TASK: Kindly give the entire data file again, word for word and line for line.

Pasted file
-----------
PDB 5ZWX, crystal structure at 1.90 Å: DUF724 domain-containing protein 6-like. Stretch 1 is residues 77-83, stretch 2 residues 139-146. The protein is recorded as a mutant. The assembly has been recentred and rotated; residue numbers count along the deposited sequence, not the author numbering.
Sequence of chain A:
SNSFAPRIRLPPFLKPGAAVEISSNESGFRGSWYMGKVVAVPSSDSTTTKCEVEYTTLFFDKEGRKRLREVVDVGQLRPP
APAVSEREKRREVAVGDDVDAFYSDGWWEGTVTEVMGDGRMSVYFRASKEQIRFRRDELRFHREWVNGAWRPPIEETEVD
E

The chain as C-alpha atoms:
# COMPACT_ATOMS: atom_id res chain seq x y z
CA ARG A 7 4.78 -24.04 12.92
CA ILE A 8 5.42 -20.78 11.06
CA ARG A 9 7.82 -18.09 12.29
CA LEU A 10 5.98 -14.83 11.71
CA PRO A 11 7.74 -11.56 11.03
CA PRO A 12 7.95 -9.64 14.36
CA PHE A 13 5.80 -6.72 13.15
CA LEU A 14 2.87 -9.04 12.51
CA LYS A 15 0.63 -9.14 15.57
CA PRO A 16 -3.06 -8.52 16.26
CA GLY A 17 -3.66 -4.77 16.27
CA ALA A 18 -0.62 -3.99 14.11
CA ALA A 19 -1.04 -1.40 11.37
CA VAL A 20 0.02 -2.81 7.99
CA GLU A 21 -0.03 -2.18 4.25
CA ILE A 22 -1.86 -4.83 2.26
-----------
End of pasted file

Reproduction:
PDB 5ZWX, crystal structure at 1.90 Å: DUF724 domain-containing protein 6-like. Stretch 1 is residues 77-83, stretch 2 residues 139-146. The protein is recorded as a mutant. The assembly has been recentred and rotated; residue numbers count along the deposited sequence, not the author numbering.
Sequence of chain A:
SNSFAPRIRLPPFLKPGAAVEISSNESGFRGSWYMGKVVAVPSSDSTTTKCEVEYTTLFFDKEGRKRLREVVDVGQLRPP
APAVSEREKRREVAVGDDVDAFYSDGWWEGTVTEVMGDGRMSVYFRASKEQIRFRRDELRFHREWVNGAWRPPIEETEVD
E

The chain as C-alpha atoms:
# COMPACT_ATOMS: atom_id res chain seq x y z
CA ARG A 7 4.78 -24.04 12.92
CA ILE A 8 5.42 -20.78 11.06
CA ARG A 9 7.82 -18.09 12.29
CA LEU A 10 5.98 -14.83 11.71
CA PRO A 11 7.74 -11.56 11.03
CA PRO A 12 7.95 -9.64 14.36
CA PHE A 13 5.80 -6.72 13.15
CA LEU A 14 2.87 -9.04 12.51
CA LYS A 15 0.63 -9.14 15.57
CA PRO A 16 -3.06 -8.52 16.26
CA GLY A 17 -3.66 -4.77 16.27
CA ALA A 18 -0.62 -3.99 14.11
CA ALA A 19 -1.04 -1.40 11.37
CA VAL A 20 0.02 -2.81 7.99
CA GLU A 21 -0.03 -2.18 4.25
CA ILE A 22 -1.86 -4.83 2.26